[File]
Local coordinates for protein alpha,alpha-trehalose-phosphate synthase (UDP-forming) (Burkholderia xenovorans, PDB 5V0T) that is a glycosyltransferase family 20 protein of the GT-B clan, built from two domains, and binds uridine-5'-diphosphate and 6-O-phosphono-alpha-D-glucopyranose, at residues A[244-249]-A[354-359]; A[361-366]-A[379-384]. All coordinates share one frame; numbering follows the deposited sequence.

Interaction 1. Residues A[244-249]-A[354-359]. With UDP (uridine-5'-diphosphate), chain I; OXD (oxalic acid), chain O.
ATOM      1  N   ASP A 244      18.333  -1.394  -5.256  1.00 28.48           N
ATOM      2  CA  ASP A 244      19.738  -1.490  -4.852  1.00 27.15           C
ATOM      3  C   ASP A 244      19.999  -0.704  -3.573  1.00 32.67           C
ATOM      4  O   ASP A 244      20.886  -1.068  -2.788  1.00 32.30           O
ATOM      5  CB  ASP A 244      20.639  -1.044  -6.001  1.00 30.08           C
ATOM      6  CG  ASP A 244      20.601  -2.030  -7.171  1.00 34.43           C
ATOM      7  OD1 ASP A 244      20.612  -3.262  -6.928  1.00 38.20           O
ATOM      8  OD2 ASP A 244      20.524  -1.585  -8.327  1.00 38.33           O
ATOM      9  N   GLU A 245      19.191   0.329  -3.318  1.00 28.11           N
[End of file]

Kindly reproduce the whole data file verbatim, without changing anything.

Local coordinates for protein alpha,alpha-trehalose-phosphate synthase (UDP-forming) (Burkholderia xenovorans, PDB 5V0T) that is a glycosyltransferase family 20 protein of the GT-B clan, built from two domains, and binds uridine-5'-diphosphate and 6-O-phosphono-alpha-D-glucopyranose, at residues A[244-249]-A[354-359]; A[361-366]-A[379-384]. All coordinates share one frame; numbering follows the deposited sequence.

Interaction 1. Residues A[244-249]-A[354-359]. With UDP (uridine-5'-diphosphate), chain I; OXD (oxalic acid), chain O.
ATOM      1  N   ASP A 244      18.333  -1.394  -5.256  1.00 28.48           N
ATOM      2  CA  ASP A 244      19.738  -1.490  -4.852  1.00 27.15           C
ATOM      3  C   ASP A 244      19.999  -0.704  -3.573  1.00 32.67           C
ATOM      4  O   ASP A 244      20.886  -1.068  -2.788  1.00 32.30           O
ATOM      5  CB  ASP A 244      20.639  -1.044  -6.001  1.00 30.08           C
ATOM      6  CG  ASP A 244      20.601  -2.030  -7.171  1.00 34.43           C
ATOM      7  OD1 ASP A 244      20.612  -3.262  -6.928  1.00 38.20           O
ATOM      8  OD2 ASP A 244      20.524  -1.585  -8.327  1.00 38.33           O
ATOM      9  N   GLU A 245      19.191   0.329  -3.318  1.00 28.11           N